Proofreading 201: Using Microsoft Word
Today, we enter the lab portion of our course on proofreading. If you missed the main class sessions, head back to Proofreading 101 and 102 before continuing on.
Technology is a big help when it comes to proofreading. Most word-processing applications have several built-in features that do a lot of the surface-level work for you. Now, these applications won’t catch everything, so you should not rely on them to do it all; you’ll still need to flex those proofreading skills!
Microsoft Word is an excellent option, especially if you’re collaborating with others. It’s also the most-used program for documents, so it’s the best place to start.
How to Proofread in Microsoft Word
By default, Word automatically checks your writing for spelling, grammar, frequently confused words, and repetition, marking errors with those familiar blue and red squiggly lines. There’s also a spelling and grammar checker called Editor, which you can find under the Review tab.
You probably already know about these features—but did you know you can customize them?
Configuring Your Proofing Settings
Before you do anything, you’ll want to make sure that you’re set to the right language. Do this by going to the Review tab and clicking Language. If you’re working in English, for example, you can pick between UK and US English!
To change your proofing settings, follow the instructions in the callout box for your OS. You can adjust a number of settings, including specifying what Word looks for, how it marks or autocorrects errors, and whether or not you want it to do all of that while you’re typing.
On PC: Click File, scroll down to Options, and select Proofing. OR Click Review, click Language, click Language Preferences, and select Proofing from the menu on the left side.
On Mac: Click Word, click Preferences, and select Spelling & Grammar under Authoring and Proofing Tools.
Word will check your document against its built-in dictionary, but you can easily add words. Just find that red-squiggly-underlined word, highlight it, right-click, and select Add to Dictionary. This solution is especially useful for person or product names, industry-specific language, and technical terms.
Remember that even after you customize your settings to fit your needs, you still need to proofread carefully. These tools can help a lot, but they cannot replace your knowledge.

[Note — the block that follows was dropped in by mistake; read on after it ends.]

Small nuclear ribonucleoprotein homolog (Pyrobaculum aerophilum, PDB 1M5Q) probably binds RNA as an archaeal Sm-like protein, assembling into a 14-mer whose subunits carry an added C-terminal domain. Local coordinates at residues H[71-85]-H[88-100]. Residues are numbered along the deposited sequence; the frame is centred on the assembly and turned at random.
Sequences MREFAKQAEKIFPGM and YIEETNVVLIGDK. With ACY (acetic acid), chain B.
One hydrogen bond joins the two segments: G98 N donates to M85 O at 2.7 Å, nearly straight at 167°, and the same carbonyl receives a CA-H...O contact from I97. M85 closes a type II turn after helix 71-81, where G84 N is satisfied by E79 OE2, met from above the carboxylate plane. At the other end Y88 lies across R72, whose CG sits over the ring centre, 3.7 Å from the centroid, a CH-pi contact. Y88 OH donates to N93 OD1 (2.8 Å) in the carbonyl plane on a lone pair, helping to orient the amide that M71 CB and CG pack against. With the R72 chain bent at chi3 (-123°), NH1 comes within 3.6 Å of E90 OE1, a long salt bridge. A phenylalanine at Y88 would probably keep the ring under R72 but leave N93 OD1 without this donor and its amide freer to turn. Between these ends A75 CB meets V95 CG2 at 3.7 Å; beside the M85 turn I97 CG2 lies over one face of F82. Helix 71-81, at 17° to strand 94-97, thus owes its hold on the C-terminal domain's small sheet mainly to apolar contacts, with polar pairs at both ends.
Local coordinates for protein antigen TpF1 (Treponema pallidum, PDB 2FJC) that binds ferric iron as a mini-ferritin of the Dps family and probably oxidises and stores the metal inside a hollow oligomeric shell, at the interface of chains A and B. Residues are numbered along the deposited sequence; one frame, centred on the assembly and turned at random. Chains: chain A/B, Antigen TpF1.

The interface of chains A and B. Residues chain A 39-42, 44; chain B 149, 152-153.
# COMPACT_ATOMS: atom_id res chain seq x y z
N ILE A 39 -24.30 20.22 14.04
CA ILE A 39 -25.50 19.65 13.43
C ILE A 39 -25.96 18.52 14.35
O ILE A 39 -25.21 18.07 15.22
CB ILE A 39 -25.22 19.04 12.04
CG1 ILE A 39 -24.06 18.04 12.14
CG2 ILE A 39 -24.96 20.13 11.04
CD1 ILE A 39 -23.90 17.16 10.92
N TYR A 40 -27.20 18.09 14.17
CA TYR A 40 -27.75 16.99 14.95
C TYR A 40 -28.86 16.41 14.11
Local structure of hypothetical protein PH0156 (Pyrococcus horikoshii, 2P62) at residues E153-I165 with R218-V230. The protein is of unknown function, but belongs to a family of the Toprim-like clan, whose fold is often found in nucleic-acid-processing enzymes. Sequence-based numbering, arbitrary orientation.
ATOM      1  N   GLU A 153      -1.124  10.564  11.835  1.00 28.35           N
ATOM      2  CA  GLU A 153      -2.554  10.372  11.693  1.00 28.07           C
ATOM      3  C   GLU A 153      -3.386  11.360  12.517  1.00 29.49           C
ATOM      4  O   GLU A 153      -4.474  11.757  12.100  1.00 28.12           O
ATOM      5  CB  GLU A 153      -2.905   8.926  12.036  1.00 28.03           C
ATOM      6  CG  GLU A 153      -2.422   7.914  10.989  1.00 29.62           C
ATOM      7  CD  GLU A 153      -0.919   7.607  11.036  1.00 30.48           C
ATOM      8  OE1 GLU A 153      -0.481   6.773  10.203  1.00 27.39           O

Collaborative Proofreading Tools
If you’re collaborating with someone else—say, a proofreader or editor—Microsoft Word makes things simple. The Review tab is packed with useful tools, but the Tracking and Comments sections have the ones you’ll use most. These tools track and display all changes in a document, making it easy to coordinate between revisions.
On the Review ribbon, you’ll see Track Changes. Turn this setting on and set the drop-down menu beside it to All Markup. Now every change you make will appear in a different color. When you send the document back to the original writer, they will know exactly what adjustments you made.
If you find yourself making a lot of edits and getting distracted by all the color on the page, select Simple Markup in the previously mentioned drop-down menu. Word will still track your changes; it just won’t show all of them.
Leaving comments is a great way to communicate between versions. To add a comment, either highlight a block of text or place your cursor in a specific place, then click New Comment in the Review ribbon. A small textbox labeled with your name will appear in the sidebar, and you can put whatever you want in it. On the right side of the comment box, you’ll see a little speech bubble with an arrow on it. This is where you or someone else can add a response to the comment, allowing you to get a conversation going.
Next Up: Google Docs
Microsoft Word is the go-to application for proofreading, but it isn’t the only option. Next time, we’ll take a look at tools included in Google Docs.
If you need a proof in the meantime, you know where to find us. We’ll get your writing back to you looking its best.